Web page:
The artwork for this issue in particular is stunning, with series regular Ivan Reis holding his own while sharing the stage with Ethan Van Scriver, who started The War off in the one-shot special all of those months ago. This is the kind of comic that you have to read twice, because you simply can't take all of the visual details in on the first pass. Hopefully Reis and Van Scriver knew what they were signing up for in this case, since usually you only get called upon to draw this many characters in a team book, and often not even then! They each knocked the ball out of the park on practically every page, and I can't even begin to imagine how much less I would've enjoyed this had someone less talented been given the art chores. This is one gorgeous comic book, capping off an amazing multi-part arc.

If Countdown were even half as good as The Sinestro Corps War, I'd be enjoying it ten times more than I am!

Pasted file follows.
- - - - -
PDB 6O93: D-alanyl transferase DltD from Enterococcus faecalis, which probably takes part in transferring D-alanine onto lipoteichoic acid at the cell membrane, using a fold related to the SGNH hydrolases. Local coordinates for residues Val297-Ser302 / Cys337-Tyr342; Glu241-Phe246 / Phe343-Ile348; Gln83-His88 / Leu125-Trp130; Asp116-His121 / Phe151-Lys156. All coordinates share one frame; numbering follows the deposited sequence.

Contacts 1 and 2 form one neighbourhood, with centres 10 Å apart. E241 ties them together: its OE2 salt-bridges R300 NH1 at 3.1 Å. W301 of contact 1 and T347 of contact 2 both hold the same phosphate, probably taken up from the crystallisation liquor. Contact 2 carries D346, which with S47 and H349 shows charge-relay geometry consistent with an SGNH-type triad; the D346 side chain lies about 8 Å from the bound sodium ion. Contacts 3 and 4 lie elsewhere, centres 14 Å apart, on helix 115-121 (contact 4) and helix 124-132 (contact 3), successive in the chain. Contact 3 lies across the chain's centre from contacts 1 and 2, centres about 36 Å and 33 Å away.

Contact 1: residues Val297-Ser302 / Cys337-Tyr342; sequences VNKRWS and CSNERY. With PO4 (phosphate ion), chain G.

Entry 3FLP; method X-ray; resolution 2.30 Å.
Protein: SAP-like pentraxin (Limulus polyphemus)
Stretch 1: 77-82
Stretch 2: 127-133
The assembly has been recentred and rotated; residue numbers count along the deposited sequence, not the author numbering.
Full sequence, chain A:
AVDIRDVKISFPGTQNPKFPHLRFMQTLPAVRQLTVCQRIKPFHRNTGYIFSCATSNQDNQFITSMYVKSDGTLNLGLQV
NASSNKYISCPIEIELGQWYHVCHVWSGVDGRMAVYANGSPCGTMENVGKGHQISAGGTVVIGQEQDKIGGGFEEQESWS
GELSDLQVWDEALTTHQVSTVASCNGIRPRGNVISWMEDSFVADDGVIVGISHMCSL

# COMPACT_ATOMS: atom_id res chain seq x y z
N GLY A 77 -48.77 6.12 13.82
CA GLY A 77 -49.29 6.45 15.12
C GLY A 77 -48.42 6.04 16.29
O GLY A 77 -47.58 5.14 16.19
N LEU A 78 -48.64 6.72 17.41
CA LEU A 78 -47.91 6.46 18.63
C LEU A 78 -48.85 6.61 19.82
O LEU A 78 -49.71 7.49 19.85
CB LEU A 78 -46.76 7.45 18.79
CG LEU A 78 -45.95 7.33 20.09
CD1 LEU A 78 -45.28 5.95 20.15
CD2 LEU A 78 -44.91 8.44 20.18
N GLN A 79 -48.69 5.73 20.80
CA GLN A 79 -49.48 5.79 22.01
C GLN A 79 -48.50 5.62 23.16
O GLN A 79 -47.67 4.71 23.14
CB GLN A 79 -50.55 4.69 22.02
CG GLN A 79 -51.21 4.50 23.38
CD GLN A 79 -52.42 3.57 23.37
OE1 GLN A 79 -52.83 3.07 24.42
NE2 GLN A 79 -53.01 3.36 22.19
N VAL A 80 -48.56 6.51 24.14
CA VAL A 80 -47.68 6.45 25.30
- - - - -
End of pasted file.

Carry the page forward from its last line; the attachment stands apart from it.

Thursday, December 20, 2007

All Set For Halo 3 In Co-op Mode Now

I realized today that, if I didn't get a second XBox 360 wireless controller soon, then when Tammy was here for a few days next week, we wouldn't be able to play Halo 3 in Co-op Mode. Then I subsequently thought, "But if I go out to the malls now, it'll be a nightmare... and if I order online, it probably won't arrive in time!"

Fortunately, a hybrid solution presented itself to me: order it online, but pick it up at the store! Yes, it was only about a month ago that I was complaining about Best Buy's "online service" wherein I had no choice but to go out to a store and pick up my purchase. The difference being that, in that case, I didn't want to have to visit a store but was denied the option of having it mailed to me, whereas here I actually desired that outcome, as long as my merchandise was awaiting me there and I didn't have to stand in a long check-out line. In fact, that scenario worked out perfectly in this case - Future Shop this time - as I was in and out of the store in about 3 minutes flat, with controller in hand, which is my idea of the perfect shopping trip!